Hi. Sometimes it looks that people are drawing roads from a line of dirt....an actual dirt road. Other times it looks like people are drawing roads from ongoing spaces between trees. IT doesn't look like a road was actually made, but that you can still walk the area between the trees. Do we indicate roads in both cases?

The tutorial says roads should always lead to a structure, but it seems like they don't but people drawn them to one anyway. They just seem to create a line from the road to a building, whether there is an actual side road leading from the main road to the building or not. Thanks.

asked 13 Jan '17, 23:34

Map4theWorld's gravatar image

Map4theWorld
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2

Can you please link to examples? If you want to link to a place in OSM, just move the map to that place and copy what's in the browser URL. Alternatively, you can link to a changeset, or an object.

Also, which "tutorial" are you reading? Can you link to that?

(13 Jan '17, 23:46) SomeoneElse ♦

Yes if it can be used it should be mapped. I would hope that all paths, tracks, trails and other roads have been surveyed by the mapper, with their feet, or wheels on the ground. Any passable hiking path could be useful at sometime. All mapped paths should ideally have accurate tags such as dirt, a width, is it public, is it suitable for bikes, ect. Roads or trails don't have to go to a building. It could be to a mountain peak, a nice view or a fishing spot, or a river crossing point for example. The problem of relying on aerial images is most are several years old and areas get developed or neglected, so survey as well. Happy mapping, you cant beat fresh air.

permanent link

answered 14 Jan '17, 07:47

andy%20mackey's gravatar image

andy mackey
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accept rate: 4%

I would prefer if only established roads or paths are mapped, not just any "path" that would take you to your destination. A typical lawn for example can be walked pretty much anywhere, but that doesn't mean it should be plastered over with imaginary footways.

(14 Jan '17, 11:28) Hjart

Pathways tagged with surface=grass are somtimes plastered on a park to indicate to routers the correct route by foot linking other more contructed footways with surface=concrete.

(14 Jan '17, 13:36) nevw
1

Thinking about the upland grassland that can be legally accessed in England, Wales and Scotland now it seems to me that gaps or gates in walls and barbed wire and the paths leading to them should be mapped otherwise you could find yourself a bit stuck. But I do see that perhaps some grassland could have too many, maybe unnecessary paths. If an area may be sort of all open, It could be that some routes we could guess at are too thorny, boggy, rocky, steep or are blocked by a deep stream, so a practical route should I think be mapped.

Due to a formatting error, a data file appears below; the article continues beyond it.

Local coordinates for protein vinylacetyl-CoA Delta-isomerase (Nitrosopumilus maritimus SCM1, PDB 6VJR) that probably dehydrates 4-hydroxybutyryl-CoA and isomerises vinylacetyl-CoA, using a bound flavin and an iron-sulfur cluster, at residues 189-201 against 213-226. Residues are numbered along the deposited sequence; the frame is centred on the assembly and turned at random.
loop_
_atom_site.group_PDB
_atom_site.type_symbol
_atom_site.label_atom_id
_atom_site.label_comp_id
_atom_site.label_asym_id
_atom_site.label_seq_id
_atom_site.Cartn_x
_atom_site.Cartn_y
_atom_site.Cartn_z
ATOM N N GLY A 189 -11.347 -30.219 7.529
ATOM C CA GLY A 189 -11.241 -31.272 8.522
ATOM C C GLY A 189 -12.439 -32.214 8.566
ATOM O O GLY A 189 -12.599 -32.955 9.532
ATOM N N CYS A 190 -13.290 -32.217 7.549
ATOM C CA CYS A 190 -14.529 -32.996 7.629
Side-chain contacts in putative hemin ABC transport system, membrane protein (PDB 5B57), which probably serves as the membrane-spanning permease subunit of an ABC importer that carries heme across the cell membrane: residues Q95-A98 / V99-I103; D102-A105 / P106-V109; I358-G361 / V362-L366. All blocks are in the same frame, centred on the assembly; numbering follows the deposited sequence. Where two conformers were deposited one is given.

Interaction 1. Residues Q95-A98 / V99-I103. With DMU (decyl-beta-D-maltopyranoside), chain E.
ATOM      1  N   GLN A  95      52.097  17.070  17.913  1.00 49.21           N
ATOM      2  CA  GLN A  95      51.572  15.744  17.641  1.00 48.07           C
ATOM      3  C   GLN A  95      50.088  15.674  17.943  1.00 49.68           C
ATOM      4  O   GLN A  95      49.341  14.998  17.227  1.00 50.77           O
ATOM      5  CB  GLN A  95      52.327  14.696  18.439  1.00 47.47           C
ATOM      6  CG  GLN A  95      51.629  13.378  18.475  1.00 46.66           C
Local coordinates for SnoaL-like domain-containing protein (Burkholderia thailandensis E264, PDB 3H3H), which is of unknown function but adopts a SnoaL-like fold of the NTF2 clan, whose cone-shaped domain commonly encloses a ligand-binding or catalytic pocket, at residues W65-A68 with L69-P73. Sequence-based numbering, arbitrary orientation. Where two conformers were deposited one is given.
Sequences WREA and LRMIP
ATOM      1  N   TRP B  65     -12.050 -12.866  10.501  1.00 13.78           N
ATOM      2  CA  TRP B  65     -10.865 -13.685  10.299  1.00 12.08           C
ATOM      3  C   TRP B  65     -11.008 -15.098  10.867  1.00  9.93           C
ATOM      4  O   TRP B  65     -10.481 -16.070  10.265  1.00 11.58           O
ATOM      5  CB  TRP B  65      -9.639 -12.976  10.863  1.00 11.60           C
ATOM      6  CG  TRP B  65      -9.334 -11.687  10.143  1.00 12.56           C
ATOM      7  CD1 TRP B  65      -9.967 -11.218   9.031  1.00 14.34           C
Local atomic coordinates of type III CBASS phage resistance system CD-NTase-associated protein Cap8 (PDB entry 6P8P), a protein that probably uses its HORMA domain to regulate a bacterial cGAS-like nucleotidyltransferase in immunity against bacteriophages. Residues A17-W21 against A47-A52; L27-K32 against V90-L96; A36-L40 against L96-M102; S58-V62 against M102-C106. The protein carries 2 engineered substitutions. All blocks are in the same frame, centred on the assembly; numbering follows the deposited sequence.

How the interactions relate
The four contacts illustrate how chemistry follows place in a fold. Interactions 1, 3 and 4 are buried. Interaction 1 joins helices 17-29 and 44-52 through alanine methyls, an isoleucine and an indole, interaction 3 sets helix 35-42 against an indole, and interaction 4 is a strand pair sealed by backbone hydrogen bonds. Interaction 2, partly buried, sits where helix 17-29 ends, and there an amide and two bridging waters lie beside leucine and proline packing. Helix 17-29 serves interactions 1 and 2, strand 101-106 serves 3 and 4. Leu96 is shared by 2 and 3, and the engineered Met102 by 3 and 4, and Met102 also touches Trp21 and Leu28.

(14 Jan '17, 16:11) andy mackey

If we were in the hills somewhere and the weather turned bad or some one was injured we would like to pick a mapped shortest path not guess and hope there is a way down.

(14 Jan '17, 16:17) andy mackey
2

Sometimes the paths seen on a hillside or across land are trails made by grazing animals following land contours, rather than deliberately being formed by people. If a path is uncertain you could tag the way as an area. In forests, sometimes what looks like a path or track is in reality a fire break or log skid track that follows a ridge line or steep gully. These may be impossible to navigate without ropes and climbing equipment. Visiting a place like that can be very informative, since what can be seen from aerial imagery can be very different on the ground. The real track can be hidden under the forest canopy and not visible from above.

(15 Jan '17, 04:44) Huttite

As i said: I would hope that all paths, tracks, trails and other roads have been surveyed by the mapper

(15 Jan '17, 08:37) andy mackey
3

Several HOT tasks which I participated in instructed us to consider several parallel tracks as only one. These tasks were often around desert villages where you could pretty much drive anywhere and tracks could indeed be seen all over the place in the imagery we used. The thing is that mapping each and every of these tracks would actually make the map hard to read and practically useless, so we ignored most of them and only mapped enough of them to make navigation usable.

(15 Jan '17, 19:13) Hjart

I was thinking of leisure walkers and possible needs which has differing mapping requirements to HOT, of which i have zero experience.

(15 Jan '17, 20:36) andy mackey

If this question is mainly HOT related perhaps the question should have said so. Maybe the questioner's name hints at HOT ?? Maybe someone with HOT experience could then answer it.

(15 Jan '17, 20:48) andy mackey
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question asked: 13 Jan '17, 23:34

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last updated: 15 Jan '17, 20:48

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